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dc.contributor.authorHartmann, Martin
dc.contributor.authorLartillot, Olivier
dc.contributor.authorToiviainen, Petri
dc.date.accessioned2017-07-11T06:57:57Z
dc.date.available2017-07-11T06:57:57Z
dc.date.issued2017
dc.identifier.citationHartmann, M., Lartillot, O., & Toiviainen, P. (2017). Musical Feature and Novelty Curve Characterizations as Predictors of Segmentation Accuracy. In T. Lokki, J. Pätynen, & V. Välimäki (Eds.), <em>SMC 2017 : Proceedings of the 14th Sound and Music Computing Conference 2017</em> (pp. 365-372). Helsinki, Finland: Aalto-yliopisto. Retrieved from <a href="http://smc2017.aalto.fi/media/materials/proceedings/SMC17_p365.pdf">http://smc2017.aalto.fi/media/materials/proceedings/SMC17_p365.pdf</a>
dc.identifier.otherTUTKAID_74411
dc.identifier.urihttps://jyx.jyu.fi/handle/123456789/54912
dc.description.abstractNovelty detection is a well-established method for analyzing the structure of music based on acoustic descriptors. Work on novelty-based segmentation prediction has mainly concentrated on enhancement of features and similarity matrices, novelty kernel computation and peak detection. Less attention, however, has been paid to characteristics of musical features and novelty curves, and their contribution to segmentation accuracy. This is particularly important as it can help unearth acoustic cues prompting perceptual segmentation and find new determinants of segmentation model performance. This study focused on spectral, rhythmic and harmonic prediction of perceptual segmentation density, which was obtained for six musical examples from 18 musician listeners via an annotation task. The proposed approach involved comparisons between perceptual segment density and novelty curves; in particular, we investigated possible predictors of segmentation accuracy based on musical features and novelty curves. For pitch and rhythm, we found positive correlates between segmentation accuracy and both local variability of musical features and mean distance between subsequent local maxima of novelty curves. According to the results, segmentation accuracy increases for stimuli with milder local changes and fewer novelty peaks. Implications regarding prediction of listeners’ segmentation are discussed in the light of theoretical postulates of perceptual organization.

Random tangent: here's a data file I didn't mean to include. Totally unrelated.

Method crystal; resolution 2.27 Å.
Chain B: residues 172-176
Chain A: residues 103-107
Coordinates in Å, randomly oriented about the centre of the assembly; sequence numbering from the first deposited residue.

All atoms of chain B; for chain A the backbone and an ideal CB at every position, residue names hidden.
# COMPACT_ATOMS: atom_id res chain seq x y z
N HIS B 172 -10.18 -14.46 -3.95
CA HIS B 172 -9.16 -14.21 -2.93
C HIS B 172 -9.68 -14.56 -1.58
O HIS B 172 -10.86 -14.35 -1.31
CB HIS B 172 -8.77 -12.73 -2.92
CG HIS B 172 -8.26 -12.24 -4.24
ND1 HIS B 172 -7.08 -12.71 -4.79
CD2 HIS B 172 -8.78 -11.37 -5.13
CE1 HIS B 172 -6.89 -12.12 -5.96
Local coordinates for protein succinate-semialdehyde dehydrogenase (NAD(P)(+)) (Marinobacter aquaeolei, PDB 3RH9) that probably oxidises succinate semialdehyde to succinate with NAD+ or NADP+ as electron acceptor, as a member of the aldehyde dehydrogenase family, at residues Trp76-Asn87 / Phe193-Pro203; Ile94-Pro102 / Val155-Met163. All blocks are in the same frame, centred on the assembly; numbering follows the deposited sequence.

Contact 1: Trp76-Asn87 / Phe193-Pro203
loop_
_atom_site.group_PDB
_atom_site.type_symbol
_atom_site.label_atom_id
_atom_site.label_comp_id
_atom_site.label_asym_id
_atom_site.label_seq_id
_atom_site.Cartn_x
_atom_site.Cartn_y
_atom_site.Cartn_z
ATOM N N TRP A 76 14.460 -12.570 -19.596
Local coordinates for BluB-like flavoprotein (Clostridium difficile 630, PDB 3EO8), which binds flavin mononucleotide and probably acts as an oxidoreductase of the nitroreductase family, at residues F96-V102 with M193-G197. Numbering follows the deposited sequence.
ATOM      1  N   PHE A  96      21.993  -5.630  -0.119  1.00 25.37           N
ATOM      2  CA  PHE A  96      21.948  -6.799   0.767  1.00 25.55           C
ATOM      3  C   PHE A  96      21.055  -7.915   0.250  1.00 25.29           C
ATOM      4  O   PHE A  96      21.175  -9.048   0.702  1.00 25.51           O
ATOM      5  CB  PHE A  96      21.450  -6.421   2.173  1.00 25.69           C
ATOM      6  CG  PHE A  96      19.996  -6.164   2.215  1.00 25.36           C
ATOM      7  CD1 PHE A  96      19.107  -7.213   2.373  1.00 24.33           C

dc.language.isoeng
dc.publisherAalto-yliopisto
dc.relation.ispartofSMC 2017 : Proceedings of the 14th Sound and Music Computing Conference 2017, ISBN 978-952-60-3729-5
dc.relation.ispartofseriesProceedings of the Sound and Music Computing Conferences;
dc.relation.urihttp://smc2017.aalto.fi/media/materials/proceedings/SMC17_p365.pdf
dc.subject.othermusic
dc.subject.othernotation (music)
dc.subject.otherpredictability
dc.subject.otherrhythm
dc.subject.otherkeys (tone systems)
dc.subject.othernovelty detection
dc.subject.othernovelty curves
dc.subject.othermusical features
dc.titleMusical Feature and Novelty Curve Characterizations as Predictors of Segmentation Accuracy
dc.typeconferenceObject
dc.identifier.urnURN:NBN:fi:jyu-201707103272
dc.contributor.laitosMusiikin, taiteen ja kulttuurin tutkimuksen laitosfi
dc.contributor.laitosDepartment of Music, Art and Culture Studiesen
dc.contributor.oppiaineMusic, Mind & Technology
dc.contributor.oppiaineMusiikkitiede
dc.type.urihttp://purl.org/eprint/type/ConferencePaper
dc.date.updated2017-07-10T09:15:05Z
dc.type.coarconference paper
dc.description.reviewstatuspeerReviewed
dc.format.pagerange365-372
dc.relation.issn2518-3672
dc.type.versionacceptedVersion
dc.rights.copyright© 2017 Martin Hartmann et al. This is an open-access article distributed under the terms of the Creative Commons Attribution 3.0 Unported License.
dc.rights.accesslevelopenAccessfi
dc.rights.urlhttps://creativecommons.org/licenses/by/3.0/


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© 2017 Martin Hartmann et al. This is an open-access article distributed
under the terms of the Creative Commons Attribution 3.0 Unported License.
Except where otherwise noted, this item's license is described as © 2017 Martin Hartmann et al. This is an open-access article distributed under the terms of the Creative Commons Attribution 3.0 Unported License.